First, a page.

First, your language is confusing: "EFI check" is not a standard term. To help facilitate communication, here are some definitions (my apologies if this seems pedantic; but it's necessary for clarity):
- BIOS -- The firmware used on most PCs sold between 1983 and 2010. Often used (confusingly) to refer to more recent firmware. Importantly, older boot loaders for DOS, Windows, Linux, and other OSes were written with BIOS in mind.
- EFI or UEFI -- The firmware used on most PCs sold since mid-2011. Among other things, EFI requires a new type of boot loader.
- CSM -- The Compatibility Support Module, which enables an EFI to boot a BIOS-mode boot loader, in much the way that WINE enables Linux to run Windows programs.
- Legacy -- In this context, a synonym for CSM.
I suspect that by "EFI check" you mean that the computer is favoring the EFI-mode boot loader over the BIOS-mode boot loader. Note that the OS's boot loader doesn't check for the boot mode, as you seem to believe; the firmware checks for boot loaders written for the mode(s) it supports, and selects one based on whatever algorithm it uses and whatever options you as the user have set or select at boot time. It's the firmware that determines the boot mode. The Ubuntu installer can influence this only by presenting BIOS, EFI, or both boot loaders and letting the firmware decide which to use.
Be aware that EFI-mode booting does offer some advantages over BIOS-mode booting, so you may want to consider using it for both Windows and Linux. Most obviously in the short term, EFI-mode booting is often slightly faster than BIOS-mode booting, so you can shave a few seconds off your boot times by using EFI. EFI-mode boot loaders are also stored as files on the disk rather than as binary blobs written to officially-unallocated disk areas (as BIOS requires), so managing EFI boot loaders is theoretically easier. (In practice, some systems have EFI bugs that negate this advantage.)
That said, if you truly want to install your OSes in legacy mode, you can force a legacy-mode boot; however, the details of how to do so vary from one computer and OS to another. Some things you can try include:
- Enable BIOS/CSM/legacy support in your firmware setup utility. This is likely to be a requirement, but the details vary greatly from one computer to another. The option name may be non-obvious, and the details of what the option offers vary from one system to another. Thus, I can't be very precise about this; you'll just have to dig into your firmware and experiment.
- Disable EFI support in your firmware setup utility. This is possible in some cases, but usually it's not possible on true EFI-based systems. VirtualBox enables you to completely disable EFI support, but on most PCs, options that users read as disabling EFI-mode booting usually just favor legacy-mode booting rather than completely removing EFI-mode support. Thus, disabling EFI support may be a theoretical possibility, but it's unlikely to be a practical option for you.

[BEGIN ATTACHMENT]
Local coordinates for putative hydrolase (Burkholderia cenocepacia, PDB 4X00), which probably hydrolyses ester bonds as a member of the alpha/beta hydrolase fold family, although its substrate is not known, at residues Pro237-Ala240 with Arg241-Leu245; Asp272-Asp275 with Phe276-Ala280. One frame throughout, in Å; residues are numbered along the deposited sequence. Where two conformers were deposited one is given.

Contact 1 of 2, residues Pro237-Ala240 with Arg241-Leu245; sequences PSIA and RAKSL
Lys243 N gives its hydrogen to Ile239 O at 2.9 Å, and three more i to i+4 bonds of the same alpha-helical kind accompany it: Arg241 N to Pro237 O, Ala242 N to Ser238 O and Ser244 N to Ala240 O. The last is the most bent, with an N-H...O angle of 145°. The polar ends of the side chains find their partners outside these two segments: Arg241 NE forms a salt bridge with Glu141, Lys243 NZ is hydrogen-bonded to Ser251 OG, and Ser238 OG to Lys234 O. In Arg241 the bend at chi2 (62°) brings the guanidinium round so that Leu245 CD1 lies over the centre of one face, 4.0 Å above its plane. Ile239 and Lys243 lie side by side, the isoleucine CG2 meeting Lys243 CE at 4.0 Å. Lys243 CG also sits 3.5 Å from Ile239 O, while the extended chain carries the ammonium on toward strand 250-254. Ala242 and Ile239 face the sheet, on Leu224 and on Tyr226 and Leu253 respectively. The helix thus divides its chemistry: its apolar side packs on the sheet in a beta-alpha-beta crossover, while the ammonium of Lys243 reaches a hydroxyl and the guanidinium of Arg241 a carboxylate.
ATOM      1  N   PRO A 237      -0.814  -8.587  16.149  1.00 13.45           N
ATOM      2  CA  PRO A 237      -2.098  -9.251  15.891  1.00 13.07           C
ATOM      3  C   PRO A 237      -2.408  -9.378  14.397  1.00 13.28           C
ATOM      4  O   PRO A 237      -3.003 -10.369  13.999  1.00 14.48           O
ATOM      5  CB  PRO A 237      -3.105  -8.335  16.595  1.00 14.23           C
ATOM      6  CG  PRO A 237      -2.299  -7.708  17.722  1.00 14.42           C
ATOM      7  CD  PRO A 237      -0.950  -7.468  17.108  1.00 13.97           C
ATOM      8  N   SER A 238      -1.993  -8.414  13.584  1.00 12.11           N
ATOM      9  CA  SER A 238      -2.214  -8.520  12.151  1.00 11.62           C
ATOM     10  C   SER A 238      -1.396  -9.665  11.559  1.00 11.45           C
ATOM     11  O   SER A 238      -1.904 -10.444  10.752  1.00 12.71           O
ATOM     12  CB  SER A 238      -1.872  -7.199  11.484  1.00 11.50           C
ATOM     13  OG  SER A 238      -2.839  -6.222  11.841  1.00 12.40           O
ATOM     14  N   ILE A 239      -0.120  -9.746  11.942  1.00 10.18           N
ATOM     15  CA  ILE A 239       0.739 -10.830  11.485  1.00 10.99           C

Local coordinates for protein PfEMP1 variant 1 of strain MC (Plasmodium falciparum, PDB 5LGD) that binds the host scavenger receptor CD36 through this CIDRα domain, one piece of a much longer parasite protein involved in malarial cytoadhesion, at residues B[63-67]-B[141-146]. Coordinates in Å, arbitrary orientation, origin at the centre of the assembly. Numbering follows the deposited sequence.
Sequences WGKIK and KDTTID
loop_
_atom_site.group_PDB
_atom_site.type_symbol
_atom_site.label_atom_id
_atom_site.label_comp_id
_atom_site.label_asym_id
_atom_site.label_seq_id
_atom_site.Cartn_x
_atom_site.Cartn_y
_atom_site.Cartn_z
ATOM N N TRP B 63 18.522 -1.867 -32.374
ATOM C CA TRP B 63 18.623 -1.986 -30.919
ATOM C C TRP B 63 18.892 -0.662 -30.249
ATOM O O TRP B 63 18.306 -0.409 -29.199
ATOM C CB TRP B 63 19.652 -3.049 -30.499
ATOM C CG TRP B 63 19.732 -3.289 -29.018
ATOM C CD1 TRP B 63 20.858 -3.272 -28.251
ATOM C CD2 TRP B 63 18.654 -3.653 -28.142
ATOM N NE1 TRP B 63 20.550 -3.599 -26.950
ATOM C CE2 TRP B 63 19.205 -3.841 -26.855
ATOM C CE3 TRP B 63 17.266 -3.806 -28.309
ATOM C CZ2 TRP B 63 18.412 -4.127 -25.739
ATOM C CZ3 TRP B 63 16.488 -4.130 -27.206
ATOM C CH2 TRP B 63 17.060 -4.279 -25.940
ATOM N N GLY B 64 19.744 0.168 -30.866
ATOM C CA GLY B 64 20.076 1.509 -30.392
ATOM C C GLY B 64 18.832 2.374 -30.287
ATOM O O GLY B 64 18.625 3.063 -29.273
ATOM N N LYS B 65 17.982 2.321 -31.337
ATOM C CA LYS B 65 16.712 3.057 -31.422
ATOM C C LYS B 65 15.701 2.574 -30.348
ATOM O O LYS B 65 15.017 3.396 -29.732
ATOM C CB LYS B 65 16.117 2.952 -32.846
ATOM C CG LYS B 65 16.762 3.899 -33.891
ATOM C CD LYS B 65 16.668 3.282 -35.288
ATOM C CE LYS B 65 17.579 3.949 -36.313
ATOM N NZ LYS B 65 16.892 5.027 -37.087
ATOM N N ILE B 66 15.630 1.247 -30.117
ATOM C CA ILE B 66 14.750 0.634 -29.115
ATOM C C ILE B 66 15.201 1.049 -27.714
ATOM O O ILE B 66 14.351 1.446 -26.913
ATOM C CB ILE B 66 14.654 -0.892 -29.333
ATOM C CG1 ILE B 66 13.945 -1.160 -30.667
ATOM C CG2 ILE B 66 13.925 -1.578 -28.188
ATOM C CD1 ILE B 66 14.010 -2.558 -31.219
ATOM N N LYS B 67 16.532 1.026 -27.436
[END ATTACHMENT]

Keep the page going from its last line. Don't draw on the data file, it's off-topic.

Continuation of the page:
- Use your firmware's built-in boot manager to force a BIOS/CSM/legacy boot of your boot medium. The details of how to access the boot manager vary between computers, but it's usually done by hitting a function key (or sometimes Esc) early in the boot process. You may then see a boot menu, and with any luck it will have two options for your boot medium. One will include the string "EFI" or "UEFI" and the other won't. Select the option that lacks the EFI/UEFI string and it should boot in BIOS/CSM/legacy mode.
- Use rEFInd to force a BIOS-mode boot. Download and prepare the USB flash drive image of rEFInd, then mount it and edit the
EFI/BOOT/refind.conf file on the disk. Uncomment the
scanfor line, remove the
external items, and add the
biosexternal items. This will cause rEFInd to omit EFI-boot options for external media and add BIOS-boot options for same. Then insert both rEFInd the USB flash drive and your Ubuntu disc and reboot into rEFInd. It should present a boot menu, from which you can select your Ubuntu (which might conceivably be mis-identified or poorly labeled). Note that this will work more reliable with an Ubuntu CD than with an Ubuntu USB flash drive. If you use the latter and it doesn't work, try swapping the two USB flash drives.
- Hack the Ubuntu image to remove the EFI boot loader. This is most easily done from a USB flash drive, so prepare an Ubuntu installer on USB flash drive. You can then remove or rename the
EFI directory tree on the USB flash drive and it should stop booting in EFI mode.
One more suggestion:
- At one time there was a special version of Ubuntu for Macs. Ironically, this version lacked EFI support. The idea was to install it in BIOS mode, since EFI-mode installations of Ubuntu on Macs often had problems with hardware initialization. In any event, if this variant is still available, you could try using it.